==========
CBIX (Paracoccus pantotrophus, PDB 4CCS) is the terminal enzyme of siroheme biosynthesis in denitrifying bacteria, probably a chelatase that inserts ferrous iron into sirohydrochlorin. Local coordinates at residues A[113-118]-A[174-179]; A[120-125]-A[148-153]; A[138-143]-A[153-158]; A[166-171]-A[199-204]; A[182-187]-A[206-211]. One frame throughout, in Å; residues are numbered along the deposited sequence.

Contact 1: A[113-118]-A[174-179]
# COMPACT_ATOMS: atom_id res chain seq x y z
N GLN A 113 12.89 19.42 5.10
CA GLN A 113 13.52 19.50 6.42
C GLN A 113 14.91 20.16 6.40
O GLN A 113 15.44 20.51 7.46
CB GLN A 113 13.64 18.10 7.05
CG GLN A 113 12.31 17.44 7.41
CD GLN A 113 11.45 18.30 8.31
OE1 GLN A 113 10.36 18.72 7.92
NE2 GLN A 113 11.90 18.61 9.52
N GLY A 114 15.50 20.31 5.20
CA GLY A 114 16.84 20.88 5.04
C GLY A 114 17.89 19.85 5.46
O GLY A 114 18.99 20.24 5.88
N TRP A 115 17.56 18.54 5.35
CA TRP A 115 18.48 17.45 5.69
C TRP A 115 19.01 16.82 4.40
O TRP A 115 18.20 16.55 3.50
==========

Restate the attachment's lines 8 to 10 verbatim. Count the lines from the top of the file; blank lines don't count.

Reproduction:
CB GLN A 113 13.64 18.10 7.05
CG GLN A 113 12.31 17.44 7.41
CD GLN A 113 11.45 18.30 8.31